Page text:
Sex differences in cognitive impairment in multiple sclerosis

Clin Neuropsychol. 2002 Dec;16(4):472-80. doi: 10.1076/clin.16.4.472.13904.


Multiple sclerosis (MS) is twice as prevalent in females as in males, but the possibility of sex differences in the cognitive sequellae of the disease has not been considered. In this study male patients with MS performed more poorly than female patients on tests of verbal and nonverbal memory, visuospatial construction, and on the Mini Mental State Exam (MMSE) and the Wisconsin Card Sorting Test (WCST). The groups of male and female patients were similar in age, education, and on several measures of neurologic and emotional disturbance. Among normals there are no sex differences on the MMSE and WCST. Sex differences on the memory and visuospatial construction tests were larger in magnitude for the patients than for normal controls, implying that male patients are somehow especially vulnerable to cognitive deficits. Reanalysis of existing databases could clarify questions about the existence and source of cognitive sex differences in MS.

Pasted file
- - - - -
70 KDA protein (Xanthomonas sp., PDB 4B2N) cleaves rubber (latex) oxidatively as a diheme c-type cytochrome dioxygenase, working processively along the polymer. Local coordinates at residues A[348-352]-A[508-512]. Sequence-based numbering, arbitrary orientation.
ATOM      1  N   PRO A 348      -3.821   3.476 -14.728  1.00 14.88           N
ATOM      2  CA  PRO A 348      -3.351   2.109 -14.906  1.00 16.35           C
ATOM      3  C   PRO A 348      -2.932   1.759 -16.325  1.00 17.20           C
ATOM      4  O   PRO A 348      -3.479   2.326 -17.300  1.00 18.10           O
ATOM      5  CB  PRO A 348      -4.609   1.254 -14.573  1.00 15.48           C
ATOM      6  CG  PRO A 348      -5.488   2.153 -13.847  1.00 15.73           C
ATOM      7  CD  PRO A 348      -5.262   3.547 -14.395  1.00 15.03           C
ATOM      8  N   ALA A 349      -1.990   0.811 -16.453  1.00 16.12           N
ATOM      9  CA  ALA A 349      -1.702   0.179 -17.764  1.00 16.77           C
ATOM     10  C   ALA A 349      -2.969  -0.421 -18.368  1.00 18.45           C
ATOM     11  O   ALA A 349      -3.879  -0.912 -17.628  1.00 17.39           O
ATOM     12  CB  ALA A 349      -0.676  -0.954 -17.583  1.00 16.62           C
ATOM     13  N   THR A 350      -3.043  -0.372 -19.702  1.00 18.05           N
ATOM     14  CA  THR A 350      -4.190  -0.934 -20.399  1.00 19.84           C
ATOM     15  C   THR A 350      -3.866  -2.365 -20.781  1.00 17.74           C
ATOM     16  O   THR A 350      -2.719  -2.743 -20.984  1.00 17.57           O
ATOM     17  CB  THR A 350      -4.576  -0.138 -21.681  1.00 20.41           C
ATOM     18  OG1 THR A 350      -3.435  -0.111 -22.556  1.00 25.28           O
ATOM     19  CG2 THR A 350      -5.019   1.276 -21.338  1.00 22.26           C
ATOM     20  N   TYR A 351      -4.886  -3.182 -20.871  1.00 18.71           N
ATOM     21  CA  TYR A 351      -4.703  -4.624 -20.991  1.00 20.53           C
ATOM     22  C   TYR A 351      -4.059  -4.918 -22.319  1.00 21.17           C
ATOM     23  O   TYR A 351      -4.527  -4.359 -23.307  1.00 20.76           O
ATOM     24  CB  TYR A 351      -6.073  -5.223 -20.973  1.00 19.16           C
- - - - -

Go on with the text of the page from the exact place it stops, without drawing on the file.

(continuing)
Publication types

  • Comparative Study
  • Research Support, Non-U.S. Gov't

MeSH terms

  • Cognition Disorders / etiology
  • Cognition Disorders / psychology*
  • Female
  • Humans
  • Male
  • Memory
  • Middle Aged
  • Multiple Sclerosis / complications
  • Multiple Sclerosis / psychology*
  • Neuropsychological Tests
  • Psychometrics
  • Psychomotor Performance
  • Sex Factors
  • Task Performance and Analysis